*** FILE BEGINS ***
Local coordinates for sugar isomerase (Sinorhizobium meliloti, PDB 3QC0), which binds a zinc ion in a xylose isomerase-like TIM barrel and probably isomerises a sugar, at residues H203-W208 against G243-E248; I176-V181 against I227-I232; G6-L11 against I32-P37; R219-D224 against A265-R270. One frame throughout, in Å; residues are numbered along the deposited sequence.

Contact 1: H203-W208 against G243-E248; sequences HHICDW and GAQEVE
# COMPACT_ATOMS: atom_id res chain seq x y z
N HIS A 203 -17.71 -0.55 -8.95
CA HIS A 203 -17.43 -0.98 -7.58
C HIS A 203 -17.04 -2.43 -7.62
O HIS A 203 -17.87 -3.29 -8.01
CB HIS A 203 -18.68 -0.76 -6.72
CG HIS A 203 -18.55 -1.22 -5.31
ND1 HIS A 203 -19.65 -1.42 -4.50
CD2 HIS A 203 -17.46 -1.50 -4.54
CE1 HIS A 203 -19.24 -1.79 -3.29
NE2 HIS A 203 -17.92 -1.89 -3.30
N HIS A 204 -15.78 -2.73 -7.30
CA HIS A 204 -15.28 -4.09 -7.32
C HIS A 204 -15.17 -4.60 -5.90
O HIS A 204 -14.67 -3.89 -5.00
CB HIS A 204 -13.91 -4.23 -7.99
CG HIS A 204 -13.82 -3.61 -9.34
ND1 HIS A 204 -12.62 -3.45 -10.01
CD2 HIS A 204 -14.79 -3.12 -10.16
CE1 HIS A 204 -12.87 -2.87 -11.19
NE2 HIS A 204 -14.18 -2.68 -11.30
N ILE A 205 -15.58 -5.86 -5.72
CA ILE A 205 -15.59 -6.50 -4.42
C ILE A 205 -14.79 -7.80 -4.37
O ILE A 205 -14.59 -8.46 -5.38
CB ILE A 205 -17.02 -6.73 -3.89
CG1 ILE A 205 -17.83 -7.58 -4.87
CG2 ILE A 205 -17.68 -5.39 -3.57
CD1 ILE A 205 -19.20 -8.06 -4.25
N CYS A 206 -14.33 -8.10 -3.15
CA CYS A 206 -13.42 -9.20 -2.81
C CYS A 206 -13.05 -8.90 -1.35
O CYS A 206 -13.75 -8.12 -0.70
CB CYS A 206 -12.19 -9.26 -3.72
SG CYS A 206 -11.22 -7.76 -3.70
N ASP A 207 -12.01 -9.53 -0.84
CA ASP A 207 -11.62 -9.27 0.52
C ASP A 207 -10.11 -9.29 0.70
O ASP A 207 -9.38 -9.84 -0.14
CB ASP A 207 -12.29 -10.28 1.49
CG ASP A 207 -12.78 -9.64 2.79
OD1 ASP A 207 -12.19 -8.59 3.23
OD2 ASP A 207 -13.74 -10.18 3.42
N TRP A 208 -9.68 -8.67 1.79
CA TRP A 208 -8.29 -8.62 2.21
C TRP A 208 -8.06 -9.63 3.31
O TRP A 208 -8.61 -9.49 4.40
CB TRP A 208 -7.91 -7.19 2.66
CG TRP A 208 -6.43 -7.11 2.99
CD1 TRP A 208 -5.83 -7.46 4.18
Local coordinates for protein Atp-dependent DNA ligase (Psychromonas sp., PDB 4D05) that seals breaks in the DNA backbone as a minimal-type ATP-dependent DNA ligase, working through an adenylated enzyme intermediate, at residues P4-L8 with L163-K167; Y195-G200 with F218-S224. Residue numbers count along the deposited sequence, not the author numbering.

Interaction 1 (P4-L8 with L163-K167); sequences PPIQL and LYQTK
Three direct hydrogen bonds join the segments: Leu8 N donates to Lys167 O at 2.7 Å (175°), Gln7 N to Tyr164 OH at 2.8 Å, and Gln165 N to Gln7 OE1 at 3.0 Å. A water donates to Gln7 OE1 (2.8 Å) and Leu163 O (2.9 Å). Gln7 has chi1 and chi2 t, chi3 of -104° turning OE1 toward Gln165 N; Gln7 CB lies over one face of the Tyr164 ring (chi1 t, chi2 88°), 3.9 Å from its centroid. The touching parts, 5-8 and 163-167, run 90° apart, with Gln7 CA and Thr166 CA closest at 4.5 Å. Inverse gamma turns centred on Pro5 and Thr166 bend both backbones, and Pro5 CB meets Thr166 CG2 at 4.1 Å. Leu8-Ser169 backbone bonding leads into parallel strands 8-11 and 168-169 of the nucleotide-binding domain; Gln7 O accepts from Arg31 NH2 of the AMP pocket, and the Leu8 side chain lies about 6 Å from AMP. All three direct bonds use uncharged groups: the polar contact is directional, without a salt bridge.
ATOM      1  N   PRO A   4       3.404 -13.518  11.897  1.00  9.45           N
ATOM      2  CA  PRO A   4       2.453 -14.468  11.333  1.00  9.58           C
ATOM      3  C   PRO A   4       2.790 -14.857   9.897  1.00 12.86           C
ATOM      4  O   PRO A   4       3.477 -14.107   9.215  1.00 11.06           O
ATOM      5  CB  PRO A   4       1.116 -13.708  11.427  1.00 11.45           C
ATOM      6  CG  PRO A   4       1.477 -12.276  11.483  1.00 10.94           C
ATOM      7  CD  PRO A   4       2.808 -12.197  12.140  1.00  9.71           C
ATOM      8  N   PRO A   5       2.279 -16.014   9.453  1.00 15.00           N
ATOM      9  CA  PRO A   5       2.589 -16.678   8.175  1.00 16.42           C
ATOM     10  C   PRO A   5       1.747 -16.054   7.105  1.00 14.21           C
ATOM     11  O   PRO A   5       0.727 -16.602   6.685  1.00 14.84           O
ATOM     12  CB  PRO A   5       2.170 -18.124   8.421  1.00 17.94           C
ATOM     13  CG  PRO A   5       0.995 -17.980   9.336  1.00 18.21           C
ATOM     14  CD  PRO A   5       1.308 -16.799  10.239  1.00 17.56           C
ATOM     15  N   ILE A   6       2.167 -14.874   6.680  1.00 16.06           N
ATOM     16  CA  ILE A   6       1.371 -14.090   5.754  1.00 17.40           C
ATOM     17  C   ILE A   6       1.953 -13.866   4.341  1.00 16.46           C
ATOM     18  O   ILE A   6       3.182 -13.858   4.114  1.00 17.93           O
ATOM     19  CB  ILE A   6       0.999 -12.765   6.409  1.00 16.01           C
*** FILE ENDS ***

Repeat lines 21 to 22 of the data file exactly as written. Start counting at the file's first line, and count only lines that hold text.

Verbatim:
CD2 HIS A 204 -14.79 -3.12 -10.16
CE1 HIS A 204 -12.87 -2.87 -11.19